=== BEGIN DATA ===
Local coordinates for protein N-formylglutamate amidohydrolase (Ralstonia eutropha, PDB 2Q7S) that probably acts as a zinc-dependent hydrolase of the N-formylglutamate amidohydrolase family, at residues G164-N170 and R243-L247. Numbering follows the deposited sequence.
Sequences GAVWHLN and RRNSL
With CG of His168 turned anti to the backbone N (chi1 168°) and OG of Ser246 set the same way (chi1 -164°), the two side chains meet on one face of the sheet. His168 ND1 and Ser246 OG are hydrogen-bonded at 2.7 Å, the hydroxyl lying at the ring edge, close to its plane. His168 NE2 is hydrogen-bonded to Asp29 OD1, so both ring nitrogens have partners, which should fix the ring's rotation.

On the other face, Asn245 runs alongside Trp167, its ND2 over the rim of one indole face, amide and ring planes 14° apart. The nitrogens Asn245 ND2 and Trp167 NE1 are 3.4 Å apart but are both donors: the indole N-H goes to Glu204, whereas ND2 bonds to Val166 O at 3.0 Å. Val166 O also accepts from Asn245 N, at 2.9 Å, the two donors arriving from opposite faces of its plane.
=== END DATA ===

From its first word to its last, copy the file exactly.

Local coordinates for protein N-formylglutamate amidohydrolase (Ralstonia eutropha, PDB 2Q7S) that probably acts as a zinc-dependent hydrolase of the N-formylglutamate amidohydrolase family, at residues G164-N170 and R243-L247. Numbering follows the deposited sequence.
Sequences GAVWHLN and RRNSL
With CG of His168 turned anti to the backbone N (chi1 168°) and OG of Ser246 set the same way (chi1 -164°), the two side chains meet on one face of the sheet. His168 ND1 and Ser246 OG are hydrogen-bonded at 2.7 Å, the hydroxyl lying at the ring edge, close to its plane. His168 NE2 is hydrogen-bonded to Asp29 OD1, so both ring nitrogens have partners, which should fix the ring's rotation.

On the other face, Asn245 runs alongside Trp167, its ND2 over the rim of one indole face, amide and ring planes 14° apart. The nitrogens Asn245 ND2 and Trp167 NE1 are 3.4 Å apart but are both donors: the indole N-H goes to Glu204, whereas ND2 bonds to Val166 O at 3.0 Å. Val166 O also accepts from Asn245 N, at 2.9 Å, the two donors arriving from opposite faces of its plane.